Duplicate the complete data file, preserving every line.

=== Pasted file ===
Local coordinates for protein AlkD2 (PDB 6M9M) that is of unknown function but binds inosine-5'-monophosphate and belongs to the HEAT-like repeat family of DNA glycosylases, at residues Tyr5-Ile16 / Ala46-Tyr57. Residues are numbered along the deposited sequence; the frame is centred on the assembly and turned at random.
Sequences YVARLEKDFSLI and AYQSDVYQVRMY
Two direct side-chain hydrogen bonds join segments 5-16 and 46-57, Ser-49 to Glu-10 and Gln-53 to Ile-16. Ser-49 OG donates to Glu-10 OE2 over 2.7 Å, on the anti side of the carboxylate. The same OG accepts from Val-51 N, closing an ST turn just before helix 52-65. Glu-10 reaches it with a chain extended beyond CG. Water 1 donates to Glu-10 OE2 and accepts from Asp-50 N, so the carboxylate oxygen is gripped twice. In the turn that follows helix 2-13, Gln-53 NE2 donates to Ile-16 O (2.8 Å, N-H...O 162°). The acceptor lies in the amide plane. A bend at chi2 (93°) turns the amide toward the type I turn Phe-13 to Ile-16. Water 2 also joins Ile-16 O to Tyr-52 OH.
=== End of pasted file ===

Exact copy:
Local coordinates for protein AlkD2 (PDB 6M9M) that is of unknown function but binds inosine-5'-monophosphate and belongs to the HEAT-like repeat family of DNA glycosylases, at residues Tyr5-Ile16 / Ala46-Tyr57. Residues are numbered along the deposited sequence; the frame is centred on the assembly and turned at random.
Sequences YVARLEKDFSLI and AYQSDVYQVRMY
Two direct side-chain hydrogen bonds join segments 5-16 and 46-57, Ser-49 to Glu-10 and Gln-53 to Ile-16. Ser-49 OG donates to Glu-10 OE2 over 2.7 Å, on the anti side of the carboxylate. The same OG accepts from Val-51 N, closing an ST turn just before helix 52-65. Glu-10 reaches it with a chain extended beyond CG. Water 1 donates to Glu-10 OE2 and accepts from Asp-50 N, so the carboxylate oxygen is gripped twice. In the turn that follows helix 2-13, Gln-53 NE2 donates to Ile-16 O (2.8 Å, N-H...O 162°). The acceptor lies in the amide plane. A bend at chi2 (93°) turns the amide toward the type I turn Phe-13 to Ile-16. Water 2 also joins Ile-16 O to Tyr-52 OH.